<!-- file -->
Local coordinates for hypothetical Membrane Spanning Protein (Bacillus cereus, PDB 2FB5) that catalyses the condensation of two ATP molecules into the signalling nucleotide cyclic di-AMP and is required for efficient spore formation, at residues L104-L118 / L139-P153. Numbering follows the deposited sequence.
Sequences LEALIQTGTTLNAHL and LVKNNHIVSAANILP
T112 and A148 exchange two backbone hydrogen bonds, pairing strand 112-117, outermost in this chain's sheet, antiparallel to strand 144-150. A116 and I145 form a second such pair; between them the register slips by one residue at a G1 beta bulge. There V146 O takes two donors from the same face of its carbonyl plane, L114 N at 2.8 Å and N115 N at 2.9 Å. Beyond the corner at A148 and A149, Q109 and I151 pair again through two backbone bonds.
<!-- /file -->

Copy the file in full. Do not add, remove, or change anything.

Local coordinates for hypothetical Membrane Spanning Protein (Bacillus cereus, PDB 2FB5) that catalyses the condensation of two ATP molecules into the signalling nucleotide cyclic di-AMP and is required for efficient spore formation, at residues L104-L118 / L139-P153. Numbering follows the deposited sequence.
Sequences LEALIQTGTTLNAHL and LVKNNHIVSAANILP
T112 and A148 exchange two backbone hydrogen bonds, pairing strand 112-117, outermost in this chain's sheet, antiparallel to strand 144-150. A116 and I145 form a second such pair; between them the register slips by one residue at a G1 beta bulge. There V146 O takes two donors from the same face of its carbonyl plane, L114 N at 2.8 Å and N115 N at 2.9 Å. Beyond the corner at A148 and A149, Q109 and I151 pair again through two backbone bonds.